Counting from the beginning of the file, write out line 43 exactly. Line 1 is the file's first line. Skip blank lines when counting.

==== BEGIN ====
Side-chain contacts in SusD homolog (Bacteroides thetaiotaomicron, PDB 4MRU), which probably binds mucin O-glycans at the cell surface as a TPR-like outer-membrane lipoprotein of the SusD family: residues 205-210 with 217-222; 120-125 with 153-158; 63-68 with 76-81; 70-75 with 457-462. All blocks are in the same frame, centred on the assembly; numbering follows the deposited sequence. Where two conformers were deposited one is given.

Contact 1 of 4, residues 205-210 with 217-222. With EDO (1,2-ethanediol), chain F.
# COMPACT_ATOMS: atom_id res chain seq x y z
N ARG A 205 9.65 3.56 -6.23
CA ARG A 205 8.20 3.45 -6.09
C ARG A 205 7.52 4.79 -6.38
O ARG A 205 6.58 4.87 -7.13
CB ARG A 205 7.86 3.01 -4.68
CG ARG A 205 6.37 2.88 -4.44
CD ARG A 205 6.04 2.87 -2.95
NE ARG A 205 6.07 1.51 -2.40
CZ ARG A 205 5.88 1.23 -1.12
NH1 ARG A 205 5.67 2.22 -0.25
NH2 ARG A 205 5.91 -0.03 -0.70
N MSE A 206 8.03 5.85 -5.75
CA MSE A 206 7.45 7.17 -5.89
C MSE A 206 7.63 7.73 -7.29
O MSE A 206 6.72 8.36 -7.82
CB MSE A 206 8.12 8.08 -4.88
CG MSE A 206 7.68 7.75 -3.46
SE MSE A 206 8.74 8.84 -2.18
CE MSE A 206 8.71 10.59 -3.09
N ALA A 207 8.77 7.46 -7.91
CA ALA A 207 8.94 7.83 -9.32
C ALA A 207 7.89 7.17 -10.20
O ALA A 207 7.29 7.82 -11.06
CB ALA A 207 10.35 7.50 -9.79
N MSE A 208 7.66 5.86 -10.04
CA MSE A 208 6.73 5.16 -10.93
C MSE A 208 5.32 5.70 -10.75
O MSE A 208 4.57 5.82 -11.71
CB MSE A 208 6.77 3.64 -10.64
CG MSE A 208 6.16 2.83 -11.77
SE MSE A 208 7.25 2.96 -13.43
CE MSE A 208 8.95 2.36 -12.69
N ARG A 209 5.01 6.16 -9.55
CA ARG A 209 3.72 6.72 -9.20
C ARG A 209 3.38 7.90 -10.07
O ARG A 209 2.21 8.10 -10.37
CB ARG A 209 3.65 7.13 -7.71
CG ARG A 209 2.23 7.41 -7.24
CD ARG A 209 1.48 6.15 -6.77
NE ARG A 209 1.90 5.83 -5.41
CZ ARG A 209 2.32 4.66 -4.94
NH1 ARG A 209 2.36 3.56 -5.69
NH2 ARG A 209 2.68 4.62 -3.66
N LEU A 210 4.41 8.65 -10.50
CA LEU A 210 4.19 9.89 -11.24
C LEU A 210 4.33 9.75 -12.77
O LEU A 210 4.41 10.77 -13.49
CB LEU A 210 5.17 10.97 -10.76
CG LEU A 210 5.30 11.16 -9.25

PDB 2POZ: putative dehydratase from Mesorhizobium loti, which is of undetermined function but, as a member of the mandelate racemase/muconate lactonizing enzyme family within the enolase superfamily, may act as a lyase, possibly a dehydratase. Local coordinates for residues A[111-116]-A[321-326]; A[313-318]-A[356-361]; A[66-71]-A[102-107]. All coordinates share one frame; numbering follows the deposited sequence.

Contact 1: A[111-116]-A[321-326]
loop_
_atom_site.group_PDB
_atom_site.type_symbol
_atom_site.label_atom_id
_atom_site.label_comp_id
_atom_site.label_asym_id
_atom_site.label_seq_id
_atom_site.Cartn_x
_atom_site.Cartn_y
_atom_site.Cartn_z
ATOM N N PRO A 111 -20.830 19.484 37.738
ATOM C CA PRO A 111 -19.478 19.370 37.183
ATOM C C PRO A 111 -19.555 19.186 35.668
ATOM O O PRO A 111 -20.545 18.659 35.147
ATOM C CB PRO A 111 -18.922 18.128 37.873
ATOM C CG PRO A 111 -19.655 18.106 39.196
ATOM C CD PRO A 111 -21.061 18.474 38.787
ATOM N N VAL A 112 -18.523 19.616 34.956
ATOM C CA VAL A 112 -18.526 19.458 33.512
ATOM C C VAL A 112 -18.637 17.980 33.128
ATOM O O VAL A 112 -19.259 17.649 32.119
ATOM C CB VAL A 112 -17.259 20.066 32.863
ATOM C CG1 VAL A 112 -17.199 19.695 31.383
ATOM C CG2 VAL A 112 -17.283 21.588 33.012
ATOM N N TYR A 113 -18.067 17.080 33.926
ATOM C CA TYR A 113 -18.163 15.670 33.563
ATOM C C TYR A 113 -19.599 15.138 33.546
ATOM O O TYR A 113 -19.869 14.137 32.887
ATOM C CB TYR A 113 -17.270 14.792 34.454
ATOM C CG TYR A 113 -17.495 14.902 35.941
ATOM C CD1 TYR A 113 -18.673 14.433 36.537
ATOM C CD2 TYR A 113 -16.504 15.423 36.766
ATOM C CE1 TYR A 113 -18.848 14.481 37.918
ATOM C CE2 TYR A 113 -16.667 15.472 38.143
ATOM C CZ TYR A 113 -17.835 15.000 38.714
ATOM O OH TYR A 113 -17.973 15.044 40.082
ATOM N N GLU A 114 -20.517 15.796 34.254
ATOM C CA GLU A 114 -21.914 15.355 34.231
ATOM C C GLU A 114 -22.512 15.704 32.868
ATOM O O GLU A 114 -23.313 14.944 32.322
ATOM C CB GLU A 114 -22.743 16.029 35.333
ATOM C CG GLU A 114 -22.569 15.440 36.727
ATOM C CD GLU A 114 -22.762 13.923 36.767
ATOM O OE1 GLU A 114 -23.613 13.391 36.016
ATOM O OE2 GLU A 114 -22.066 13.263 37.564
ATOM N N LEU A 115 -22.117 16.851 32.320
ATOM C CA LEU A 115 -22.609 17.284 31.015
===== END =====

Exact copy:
NE ARG A 209 1.90 5.83 -5.41